Ponzi Scheme Laundered Through Mazuma CU

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KANSAS CITY, Mo. – Federal authorities on Thursday charged a local investment manager with operating a $7.2 million Ponzi scheme they say was partially laundered through local branches of Mazuma CU.

Isreal Hawkins, 55, president and CEO of Petro America Corp., was charged with securities fraud and with structuring financial transactions in order to evade federal reporting requirements. Hawkins founded Petro America, which bills itself as a holding company for crude oil and gold mines, in 2007.

The indictment charges that Hawkins and others made large cash withdrawals from Petro America’s various credit union and bank accounts, which were structured to avoid bank reporting laws. For example, Hawkins and an unidentified co-conspirator visited Mazuma CU several times each week. Sometimes they made big deposits of multiple checks into the company’s credit union account. On most visits, the affidavit says, they withdrew $7,500 to $9,800, often on consecutive days. In this manner, Hawkins obtained at least $537,515 in cash from Petro’s account at Mazuma. The affidavit also alleges that Hawkins structured currency withdrawals out of Petro America accounts at U.S. Bank and Bank of America.

Under federal law, credit unions and banks are required to file Currency Transaction Reports for financial transactions that exceed $10,000 in one day. It is illegal to conduct multiple cash withdrawals in amounts less than $10,000 for the purpose of evading that federal reporting requirement.

More than 9,000 victims invested in excess of $7.2 million since August 2008, but instead of using that revenue for legitimate business-related purposes, Hawkins and his co-conspirators allegedly withdrew investors’ funds from Petro America’s bank accounts in cash, which they spent on personal expenditures such as a house by a lake, luxury cars, a $5,700 fur coat, a $37,000 boat, a $5,200 piece of Louis Vuitton luggage purchased in Switzerland, expensive jewelry and travel.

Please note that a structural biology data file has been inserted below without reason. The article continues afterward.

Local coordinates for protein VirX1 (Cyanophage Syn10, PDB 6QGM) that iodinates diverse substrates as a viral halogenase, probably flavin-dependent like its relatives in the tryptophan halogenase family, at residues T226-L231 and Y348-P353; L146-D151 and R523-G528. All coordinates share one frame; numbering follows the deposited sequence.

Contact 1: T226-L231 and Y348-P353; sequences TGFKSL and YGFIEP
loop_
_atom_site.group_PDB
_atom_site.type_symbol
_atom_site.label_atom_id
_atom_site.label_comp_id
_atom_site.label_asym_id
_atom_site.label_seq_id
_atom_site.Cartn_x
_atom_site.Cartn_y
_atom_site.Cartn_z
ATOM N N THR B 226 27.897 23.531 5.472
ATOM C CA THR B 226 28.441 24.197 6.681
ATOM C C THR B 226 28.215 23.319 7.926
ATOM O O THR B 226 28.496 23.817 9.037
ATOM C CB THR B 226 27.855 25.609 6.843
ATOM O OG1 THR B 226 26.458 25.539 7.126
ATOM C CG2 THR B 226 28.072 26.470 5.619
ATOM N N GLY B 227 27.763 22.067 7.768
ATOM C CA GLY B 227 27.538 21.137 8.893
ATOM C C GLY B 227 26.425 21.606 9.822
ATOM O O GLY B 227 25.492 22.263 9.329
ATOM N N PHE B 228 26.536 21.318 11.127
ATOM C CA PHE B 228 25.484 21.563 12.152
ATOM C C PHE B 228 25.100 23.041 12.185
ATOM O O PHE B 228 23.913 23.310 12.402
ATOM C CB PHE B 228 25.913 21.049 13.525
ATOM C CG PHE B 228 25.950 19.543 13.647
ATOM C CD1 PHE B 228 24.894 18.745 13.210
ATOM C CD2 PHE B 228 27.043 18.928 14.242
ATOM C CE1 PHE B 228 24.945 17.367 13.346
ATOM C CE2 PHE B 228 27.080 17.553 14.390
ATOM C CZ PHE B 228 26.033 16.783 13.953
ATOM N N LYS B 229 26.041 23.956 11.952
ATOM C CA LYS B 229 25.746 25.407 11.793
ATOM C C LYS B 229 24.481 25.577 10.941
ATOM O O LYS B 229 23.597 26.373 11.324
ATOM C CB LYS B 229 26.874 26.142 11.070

Hawkins, the only full-time employee of Petro America, paid himself an annual salary of $595,000 under a contract that also granted him a $175,000 bonus, 500 million shares that are immediately exercisable, a company car, a company apartment in Missouri and a dining card, according to the charges. Hawkins drew his salary in cash, in random amounts at inconsistent times, and the company did not withhold taxes.

Conspirators often recruited investors through churches and used religious language in their pitches, authorities said, including promoting Petro America as a once-in-a-lifetime opportunity to “share the blessing.” Petro America cultivated a relationship with the African American Ministers Alliance Group, the affidavit says, and according to its records made large payments to multiple Kansas City-area pastors, religious leaders and a local civil rights activist.

Hawkins began selling shares of unregistered stock to investors in 2008. At the time, Petro America had no oil, no realistic prospects for obtaining, transporting or storing large amounts of oil, no significant assets, no revenue and no other employees. The government said yesterday it is aware of no evidence that Petro America has seriously pursued any opportunities to acquire oil fields or conducted oil trading operations. Nevertheless, Hawkins and others touted excellent prospects for Petro’s rapid growth in the oil industry.

 

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